Kizil Thousand Buddha Caves

Posted: July 13th 2017


7 kilometers southeast to Kizil Town of Baicheng County and 60 kilometers east to Kuqa County, Kizil Thousand Buddha Caves are seen on the cliffs of Querdagh Mountain. Two forms of rock caves exist here: monk houses for monks to live in and to sit in mediation. The caves were structured with bedrooms with passages and the rooms had plain furniture; Buddhist Halls which were for Buddhists to lecture and discuss, of which some were very high with gates and Buddha figures standing. There are 236 caves, of which the monk houses are 64 and the Buddha Halls were 172. The two types of caves were arranged in one unit after another, and each unit may be a temple.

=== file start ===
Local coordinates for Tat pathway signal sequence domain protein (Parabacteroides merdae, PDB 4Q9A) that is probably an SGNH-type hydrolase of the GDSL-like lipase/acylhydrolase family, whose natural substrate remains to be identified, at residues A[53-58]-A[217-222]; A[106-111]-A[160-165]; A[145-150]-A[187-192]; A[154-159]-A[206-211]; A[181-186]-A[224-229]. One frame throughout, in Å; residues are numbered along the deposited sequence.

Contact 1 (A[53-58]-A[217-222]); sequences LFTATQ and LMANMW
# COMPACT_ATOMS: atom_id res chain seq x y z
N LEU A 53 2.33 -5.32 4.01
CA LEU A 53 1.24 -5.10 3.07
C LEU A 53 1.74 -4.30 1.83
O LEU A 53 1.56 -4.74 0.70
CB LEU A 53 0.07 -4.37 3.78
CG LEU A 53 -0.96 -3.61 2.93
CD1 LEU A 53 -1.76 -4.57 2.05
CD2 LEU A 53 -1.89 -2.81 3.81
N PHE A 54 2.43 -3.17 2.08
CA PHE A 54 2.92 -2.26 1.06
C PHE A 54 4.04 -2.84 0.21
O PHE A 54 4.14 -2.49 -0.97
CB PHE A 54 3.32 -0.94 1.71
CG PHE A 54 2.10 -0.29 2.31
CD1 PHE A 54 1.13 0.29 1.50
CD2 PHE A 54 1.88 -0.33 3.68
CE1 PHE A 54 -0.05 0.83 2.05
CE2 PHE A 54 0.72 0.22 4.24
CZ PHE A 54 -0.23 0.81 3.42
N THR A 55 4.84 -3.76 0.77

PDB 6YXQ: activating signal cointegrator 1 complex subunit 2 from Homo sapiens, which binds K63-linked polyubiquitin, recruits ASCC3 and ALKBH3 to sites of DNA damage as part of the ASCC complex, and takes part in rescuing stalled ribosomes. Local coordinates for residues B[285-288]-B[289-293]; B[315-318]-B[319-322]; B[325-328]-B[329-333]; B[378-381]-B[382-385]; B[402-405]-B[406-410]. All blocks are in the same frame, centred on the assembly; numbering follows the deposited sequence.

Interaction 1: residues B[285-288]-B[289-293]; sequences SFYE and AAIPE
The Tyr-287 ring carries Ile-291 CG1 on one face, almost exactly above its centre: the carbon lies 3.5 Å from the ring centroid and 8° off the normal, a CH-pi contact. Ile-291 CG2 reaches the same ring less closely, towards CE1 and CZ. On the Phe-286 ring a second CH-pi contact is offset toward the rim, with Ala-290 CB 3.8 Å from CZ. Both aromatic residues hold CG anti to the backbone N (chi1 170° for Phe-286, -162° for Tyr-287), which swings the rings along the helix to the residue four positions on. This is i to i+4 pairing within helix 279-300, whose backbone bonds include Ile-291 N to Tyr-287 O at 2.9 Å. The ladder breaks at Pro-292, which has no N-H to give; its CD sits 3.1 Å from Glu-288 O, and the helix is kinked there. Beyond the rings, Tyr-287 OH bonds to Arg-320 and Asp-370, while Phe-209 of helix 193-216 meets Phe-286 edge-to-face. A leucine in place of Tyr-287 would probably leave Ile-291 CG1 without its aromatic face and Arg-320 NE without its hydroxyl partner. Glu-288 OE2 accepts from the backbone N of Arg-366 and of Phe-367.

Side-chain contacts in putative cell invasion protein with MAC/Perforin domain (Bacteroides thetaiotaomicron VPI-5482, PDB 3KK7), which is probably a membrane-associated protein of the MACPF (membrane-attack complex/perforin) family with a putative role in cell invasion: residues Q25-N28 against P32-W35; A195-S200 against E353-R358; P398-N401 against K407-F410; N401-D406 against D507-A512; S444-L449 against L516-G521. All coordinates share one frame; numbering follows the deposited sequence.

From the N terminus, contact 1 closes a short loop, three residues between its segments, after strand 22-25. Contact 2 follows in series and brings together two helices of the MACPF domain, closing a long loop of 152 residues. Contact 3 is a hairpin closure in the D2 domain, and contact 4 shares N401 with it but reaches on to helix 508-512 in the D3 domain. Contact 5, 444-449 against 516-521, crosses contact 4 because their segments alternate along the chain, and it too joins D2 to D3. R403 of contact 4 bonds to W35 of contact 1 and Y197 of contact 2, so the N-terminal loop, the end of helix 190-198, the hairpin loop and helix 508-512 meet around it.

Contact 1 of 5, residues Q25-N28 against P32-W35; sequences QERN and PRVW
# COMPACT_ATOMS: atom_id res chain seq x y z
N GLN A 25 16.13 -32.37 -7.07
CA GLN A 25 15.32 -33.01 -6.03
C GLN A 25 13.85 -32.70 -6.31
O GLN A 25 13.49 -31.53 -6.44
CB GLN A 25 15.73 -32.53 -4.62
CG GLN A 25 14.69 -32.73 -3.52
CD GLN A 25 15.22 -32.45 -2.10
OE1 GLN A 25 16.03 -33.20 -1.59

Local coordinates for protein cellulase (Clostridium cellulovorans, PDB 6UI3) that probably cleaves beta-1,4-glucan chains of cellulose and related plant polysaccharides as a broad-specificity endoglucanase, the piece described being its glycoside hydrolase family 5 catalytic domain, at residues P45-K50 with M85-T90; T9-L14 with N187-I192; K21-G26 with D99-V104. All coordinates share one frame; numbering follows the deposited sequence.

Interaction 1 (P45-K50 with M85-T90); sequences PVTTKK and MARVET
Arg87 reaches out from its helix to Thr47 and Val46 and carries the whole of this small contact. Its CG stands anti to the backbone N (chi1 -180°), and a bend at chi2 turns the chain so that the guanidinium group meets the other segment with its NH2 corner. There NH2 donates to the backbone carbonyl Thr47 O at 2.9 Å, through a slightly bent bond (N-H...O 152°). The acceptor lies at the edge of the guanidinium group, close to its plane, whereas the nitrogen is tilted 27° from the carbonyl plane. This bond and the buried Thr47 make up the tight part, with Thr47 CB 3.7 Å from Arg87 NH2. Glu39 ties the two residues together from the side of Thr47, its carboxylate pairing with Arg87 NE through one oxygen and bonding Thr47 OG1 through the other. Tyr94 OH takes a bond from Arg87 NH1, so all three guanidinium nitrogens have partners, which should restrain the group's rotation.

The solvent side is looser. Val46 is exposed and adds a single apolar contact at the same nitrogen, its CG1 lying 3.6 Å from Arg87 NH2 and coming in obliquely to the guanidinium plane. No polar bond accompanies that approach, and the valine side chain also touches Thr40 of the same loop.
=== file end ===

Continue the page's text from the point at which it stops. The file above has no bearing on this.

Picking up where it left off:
Kizil Grottoes arts were the birth place for Qiuci Grottoes arts, which consists of construction arts, sculpture arts and fresco arts, which have extremely important position in the Buddhist arts of Central Asian and the east. Although many sculptures were damaged, we still can see the very fine techniques of Qiuci grottoes arts. There are wooden sculpture, rock sculpture and relief sculpture and colored sculpture with figures of Buddha, bodhisattva, heavenly king, warrior and donators. The area of frescoes here is about ten thousand square meters. The contents of the frescoes are that of Buddha, stories of the Buddhism, animal, landscape flower and plants. It is not sure when the caves were opened but the earliest may be opened in the forth century and mid-period were opened from the fifth to sixth centuries and the later period caves were opened from the seventh to eighth centuries. Kizil Grottoes are the earliest centuries. Kizil Grottoes are the earliest and largest Buddhist caves in China in Qiuci times. In 1961, the grottoes were authorized as a major cultural relic site under state protection.